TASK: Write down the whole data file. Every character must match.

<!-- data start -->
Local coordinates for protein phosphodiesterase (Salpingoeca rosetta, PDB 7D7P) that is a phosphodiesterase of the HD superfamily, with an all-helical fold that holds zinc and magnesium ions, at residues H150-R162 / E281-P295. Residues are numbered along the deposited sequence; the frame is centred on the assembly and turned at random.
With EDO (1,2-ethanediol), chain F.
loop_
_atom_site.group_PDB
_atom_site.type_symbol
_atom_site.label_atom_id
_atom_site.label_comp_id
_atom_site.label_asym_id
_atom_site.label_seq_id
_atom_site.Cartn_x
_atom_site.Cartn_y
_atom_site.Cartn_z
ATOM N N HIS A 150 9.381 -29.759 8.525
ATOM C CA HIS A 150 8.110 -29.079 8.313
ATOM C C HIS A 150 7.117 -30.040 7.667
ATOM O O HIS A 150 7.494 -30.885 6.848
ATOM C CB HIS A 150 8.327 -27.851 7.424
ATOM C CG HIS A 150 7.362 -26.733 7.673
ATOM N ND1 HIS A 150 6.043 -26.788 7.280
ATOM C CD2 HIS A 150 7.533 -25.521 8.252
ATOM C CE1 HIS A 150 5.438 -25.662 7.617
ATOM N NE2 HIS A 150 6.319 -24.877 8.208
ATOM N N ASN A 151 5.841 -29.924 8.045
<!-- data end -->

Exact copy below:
Local coordinates for protein phosphodiesterase (Salpingoeca rosetta, PDB 7D7P) that is a phosphodiesterase of the HD superfamily, with an all-helical fold that holds zinc and magnesium ions, at residues H150-R162 / E281-P295. Residues are numbered along the deposited sequence; the frame is centred on the assembly and turned at random.
With EDO (1,2-ethanediol), chain F.
loop_
_atom_site.group_PDB
_atom_site.type_symbol
_atom_site.label_atom_id
_atom_site.label_comp_id
_atom_site.label_asym_id
_atom_site.label_seq_id
_atom_site.Cartn_x
_atom_site.Cartn_y
_atom_site.Cartn_z
ATOM N N HIS A 150 9.381 -29.759 8.525
ATOM C CA HIS A 150 8.110 -29.079 8.313
ATOM C C HIS A 150 7.117 -30.040 7.667
ATOM O O HIS A 150 7.494 -30.885 6.848
ATOM C CB HIS A 150 8.327 -27.851 7.424
ATOM C CG HIS A 150 7.362 -26.733 7.673
ATOM N ND1 HIS A 150 6.043 -26.788 7.280
ATOM C CD2 HIS A 150 7.533 -25.521 8.252
ATOM C CE1 HIS A 150 5.438 -25.662 7.617
ATOM N NE2 HIS A 150 6.319 -24.877 8.208
ATOM N N ASN A 151 5.841 -29.924 8.045